• Three kayakers enjoying the river.

    Chattahoochee River

    National Recreation Area Georgia

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  • Johnson Ferry Intermittent Trail Closures

    Representatives of Colonial Pipeline Company will be working on the gas pipeline in the Johnson Ferry North unit. The work will require intermittent trail closures. For your safety please stay on designated trails and obey all trail closures.

English Ivy

English Ivy (Hedera Helix)

English Ivy (Hedera helix) is an evergreen vine that can climb to 90 feet by clinging roots to encase trees and form dense ground cover. It has thick dark green leaves that are heart shaped with three to five pointed lobes when juvenile and later becomes lanceolate lacking lobes. Climbing mature plants have terminal flower clusters in summer that yield dark purple berries in winter and spring. Spread by bird-dispersed seeds, and colonize by trailing and climbing vines that root at nodes. English ivy rarely produces fertile seeds along the Gulf Coast. Still widely produced, sold and planted as ornamentals.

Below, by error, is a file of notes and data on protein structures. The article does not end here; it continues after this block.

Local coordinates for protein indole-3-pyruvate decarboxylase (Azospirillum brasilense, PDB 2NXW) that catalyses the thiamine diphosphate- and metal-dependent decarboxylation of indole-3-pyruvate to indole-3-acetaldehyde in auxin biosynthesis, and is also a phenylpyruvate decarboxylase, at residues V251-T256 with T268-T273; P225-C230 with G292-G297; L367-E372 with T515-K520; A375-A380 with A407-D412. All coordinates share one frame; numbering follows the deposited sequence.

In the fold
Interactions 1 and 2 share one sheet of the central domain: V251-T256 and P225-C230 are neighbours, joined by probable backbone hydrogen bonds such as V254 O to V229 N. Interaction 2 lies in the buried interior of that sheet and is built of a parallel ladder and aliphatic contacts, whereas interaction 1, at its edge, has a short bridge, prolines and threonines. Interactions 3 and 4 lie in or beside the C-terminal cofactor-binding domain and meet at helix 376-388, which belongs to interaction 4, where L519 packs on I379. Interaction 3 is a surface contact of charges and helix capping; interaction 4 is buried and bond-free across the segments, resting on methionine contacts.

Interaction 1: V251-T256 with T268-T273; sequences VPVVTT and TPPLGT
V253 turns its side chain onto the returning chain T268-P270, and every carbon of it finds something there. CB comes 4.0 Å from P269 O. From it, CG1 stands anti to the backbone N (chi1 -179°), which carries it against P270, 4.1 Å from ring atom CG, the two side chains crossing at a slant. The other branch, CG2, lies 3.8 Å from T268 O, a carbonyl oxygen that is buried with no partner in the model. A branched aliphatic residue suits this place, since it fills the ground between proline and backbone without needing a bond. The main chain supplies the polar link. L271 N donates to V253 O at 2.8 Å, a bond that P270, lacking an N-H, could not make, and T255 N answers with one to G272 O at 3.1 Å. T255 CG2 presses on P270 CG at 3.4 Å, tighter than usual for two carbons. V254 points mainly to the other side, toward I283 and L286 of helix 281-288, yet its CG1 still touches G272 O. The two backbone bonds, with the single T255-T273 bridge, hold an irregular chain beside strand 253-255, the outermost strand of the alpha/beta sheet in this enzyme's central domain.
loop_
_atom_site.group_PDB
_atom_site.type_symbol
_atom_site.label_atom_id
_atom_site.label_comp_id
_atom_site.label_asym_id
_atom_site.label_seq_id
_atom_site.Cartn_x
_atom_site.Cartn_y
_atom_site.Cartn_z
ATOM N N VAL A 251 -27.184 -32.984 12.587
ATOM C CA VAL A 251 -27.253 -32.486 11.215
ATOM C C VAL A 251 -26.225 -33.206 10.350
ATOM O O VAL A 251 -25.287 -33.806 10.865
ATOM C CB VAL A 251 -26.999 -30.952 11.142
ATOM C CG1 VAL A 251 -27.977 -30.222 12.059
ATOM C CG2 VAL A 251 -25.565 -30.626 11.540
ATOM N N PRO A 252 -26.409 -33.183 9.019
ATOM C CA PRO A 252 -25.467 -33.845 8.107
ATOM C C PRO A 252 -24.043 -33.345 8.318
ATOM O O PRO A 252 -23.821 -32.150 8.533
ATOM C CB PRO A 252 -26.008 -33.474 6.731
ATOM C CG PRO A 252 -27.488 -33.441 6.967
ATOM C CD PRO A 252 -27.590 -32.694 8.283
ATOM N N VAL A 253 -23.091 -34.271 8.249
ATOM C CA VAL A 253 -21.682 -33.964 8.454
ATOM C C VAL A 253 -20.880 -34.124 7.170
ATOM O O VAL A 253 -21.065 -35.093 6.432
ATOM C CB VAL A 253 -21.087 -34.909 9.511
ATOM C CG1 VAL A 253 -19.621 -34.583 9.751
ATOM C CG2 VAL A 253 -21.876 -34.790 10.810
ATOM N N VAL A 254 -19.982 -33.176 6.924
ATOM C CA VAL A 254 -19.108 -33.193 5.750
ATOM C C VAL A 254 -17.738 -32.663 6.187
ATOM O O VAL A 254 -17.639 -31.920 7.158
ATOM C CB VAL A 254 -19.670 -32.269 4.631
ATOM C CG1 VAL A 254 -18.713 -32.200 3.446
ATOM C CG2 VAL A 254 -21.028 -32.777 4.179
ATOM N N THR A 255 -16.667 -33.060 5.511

Management Strategies

  • DO NOT PLANT ENGLISH IVY. Remove prior plantings, and control sprouts and seedlings. Bag and dispose of plants and fruit in a dumpster or burn.
  • Treat when new plants are young to prevent seed formation.
  • Pull, cut and treat when fruit are not present (take measures to avoid rashes that can develop from skin contact).
  • Repeated cutting and mowing to groundlline commonly recommended for control of young infestations.

Did You Know?

Visit the Hooch!

That the word Chattahoochee is thought to come from a Muskogean word meaning "Marked Stoned." People have made the Chattahoochee River valley their home for thousands of years. The Cherokee were forced out in the 1830s as part of the "Trail of Tears".